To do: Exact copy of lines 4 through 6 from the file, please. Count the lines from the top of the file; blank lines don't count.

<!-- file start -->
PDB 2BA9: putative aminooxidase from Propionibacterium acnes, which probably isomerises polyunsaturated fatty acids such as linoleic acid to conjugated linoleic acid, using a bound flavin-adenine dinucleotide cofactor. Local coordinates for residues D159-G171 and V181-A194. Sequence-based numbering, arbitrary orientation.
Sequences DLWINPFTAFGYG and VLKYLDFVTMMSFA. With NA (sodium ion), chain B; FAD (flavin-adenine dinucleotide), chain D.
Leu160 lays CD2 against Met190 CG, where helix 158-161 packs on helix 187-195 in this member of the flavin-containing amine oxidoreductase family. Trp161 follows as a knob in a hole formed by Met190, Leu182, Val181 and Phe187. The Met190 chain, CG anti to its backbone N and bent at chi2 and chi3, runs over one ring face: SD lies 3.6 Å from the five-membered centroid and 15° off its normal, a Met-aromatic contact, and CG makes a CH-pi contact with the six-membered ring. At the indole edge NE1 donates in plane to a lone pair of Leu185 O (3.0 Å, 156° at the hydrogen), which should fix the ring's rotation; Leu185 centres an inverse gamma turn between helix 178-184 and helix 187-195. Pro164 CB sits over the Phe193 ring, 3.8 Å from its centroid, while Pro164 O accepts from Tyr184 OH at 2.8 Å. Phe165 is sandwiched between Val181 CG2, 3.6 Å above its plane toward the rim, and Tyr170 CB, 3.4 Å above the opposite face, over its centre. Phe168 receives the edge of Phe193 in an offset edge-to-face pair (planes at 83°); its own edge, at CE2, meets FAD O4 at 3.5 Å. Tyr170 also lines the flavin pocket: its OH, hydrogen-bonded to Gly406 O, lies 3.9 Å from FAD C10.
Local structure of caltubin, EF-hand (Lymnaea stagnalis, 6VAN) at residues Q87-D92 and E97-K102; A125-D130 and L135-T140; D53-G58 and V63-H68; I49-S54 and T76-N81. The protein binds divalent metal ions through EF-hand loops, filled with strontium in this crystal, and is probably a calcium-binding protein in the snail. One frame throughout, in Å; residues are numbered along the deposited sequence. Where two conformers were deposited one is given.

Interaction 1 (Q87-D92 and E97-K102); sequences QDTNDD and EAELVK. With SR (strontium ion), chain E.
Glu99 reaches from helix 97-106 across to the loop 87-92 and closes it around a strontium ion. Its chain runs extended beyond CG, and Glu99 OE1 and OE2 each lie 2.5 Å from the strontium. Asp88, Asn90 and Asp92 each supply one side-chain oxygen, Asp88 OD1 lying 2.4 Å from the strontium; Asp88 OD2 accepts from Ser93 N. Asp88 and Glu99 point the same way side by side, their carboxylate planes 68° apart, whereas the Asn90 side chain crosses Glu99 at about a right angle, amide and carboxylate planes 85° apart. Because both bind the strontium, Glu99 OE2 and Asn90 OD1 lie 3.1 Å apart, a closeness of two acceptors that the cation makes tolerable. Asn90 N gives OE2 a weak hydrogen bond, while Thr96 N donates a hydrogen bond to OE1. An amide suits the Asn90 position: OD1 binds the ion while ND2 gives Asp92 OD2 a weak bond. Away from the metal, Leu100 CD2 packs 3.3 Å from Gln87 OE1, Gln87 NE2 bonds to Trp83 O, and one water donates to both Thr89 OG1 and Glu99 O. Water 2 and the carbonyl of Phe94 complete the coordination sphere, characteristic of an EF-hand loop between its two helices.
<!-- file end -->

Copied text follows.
Local structure of caltubin, EF-hand (Lymnaea stagnalis, 6VAN) at residues Q87-D92 and E97-K102; A125-D130 and L135-T140; D53-G58 and V63-H68; I49-S54 and T76-N81. The protein binds divalent metal ions through EF-hand loops, filled with strontium in this crystal, and is probably a calcium-binding protein in the snail. One frame throughout, in Å; residues are numbered along the deposited sequence. Where two conformers were deposited one is given.

Interaction 1 (Q87-D92 and E97-K102); sequences QDTNDD and EAELVK. With SR (strontium ion), chain E.
Glu99 reaches from helix 97-106 across to the loop 87-92 and closes it around a strontium ion. Its chain runs extended beyond CG, and Glu99 OE1 and OE2 each lie 2.5 Å from the strontium. Asp88, Asn90 and Asp92 each supply one side-chain oxygen, Asp88 OD1 lying 2.4 Å from the strontium; Asp88 OD2 accepts from Ser93 N. Asp88 and Glu99 point the same way side by side, their carboxylate planes 68° apart, whereas the Asn90 side chain crosses Glu99 at about a right angle, amide and carboxylate planes 85° apart. Because both bind the strontium, Glu99 OE2 and Asn90 OD1 lie 3.1 Å apart, a closeness of two acceptors that the cation makes tolerable. Asn90 N gives OE2 a weak hydrogen bond, while Thr96 N donates a hydrogen bond to OE1. An amide suits the Asn90 position: OD1 binds the ion while ND2 gives Asp92 OD2 a weak bond. Away from the metal, Leu100 CD2 packs 3.3 Å from Gln87 OE1, Gln87 NE2 bonds to Trp83 O, and one water donates to both Thr89 OG1 and Glu99 O. Water 2 and the carbonyl of Phe94 complete the coordination sphere, characteristic of an EF-hand loop between its two helices.